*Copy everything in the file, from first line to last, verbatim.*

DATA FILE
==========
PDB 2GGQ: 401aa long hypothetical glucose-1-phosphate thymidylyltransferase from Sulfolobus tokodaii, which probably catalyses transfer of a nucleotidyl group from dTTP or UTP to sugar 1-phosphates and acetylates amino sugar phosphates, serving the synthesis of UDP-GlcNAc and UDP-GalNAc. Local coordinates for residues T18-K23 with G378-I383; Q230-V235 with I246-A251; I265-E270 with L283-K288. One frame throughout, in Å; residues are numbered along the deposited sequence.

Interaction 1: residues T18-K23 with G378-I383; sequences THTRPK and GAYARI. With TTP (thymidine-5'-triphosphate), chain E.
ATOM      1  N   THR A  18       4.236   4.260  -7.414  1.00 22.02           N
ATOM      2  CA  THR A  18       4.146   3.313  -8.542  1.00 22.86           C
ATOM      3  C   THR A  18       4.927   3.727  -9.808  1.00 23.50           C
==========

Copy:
PDB 2GGQ: 401aa long hypothetical glucose-1-phosphate thymidylyltransferase from Sulfolobus tokodaii, which probably catalyses transfer of a nucleotidyl group from dTTP or UTP to sugar 1-phosphates and acetylates amino sugar phosphates, serving the synthesis of UDP-GlcNAc and UDP-GalNAc. Local coordinates for residues T18-K23 with G378-I383; Q230-V235 with I246-A251; I265-E270 with L283-K288. One frame throughout, in Å; residues are numbered along the deposited sequence.

Interaction 1: residues T18-K23 with G378-I383; sequences THTRPK and GAYARI. With TTP (thymidine-5'-triphosphate), chain E.
ATOM      1  N   THR A  18       4.236   4.260  -7.414  1.00 22.02           N
ATOM      2  CA  THR A  18       4.146   3.313  -8.542  1.00 22.86           C
ATOM      3  C   THR A  18       4.927   3.727  -9.808  1.00 23.50           C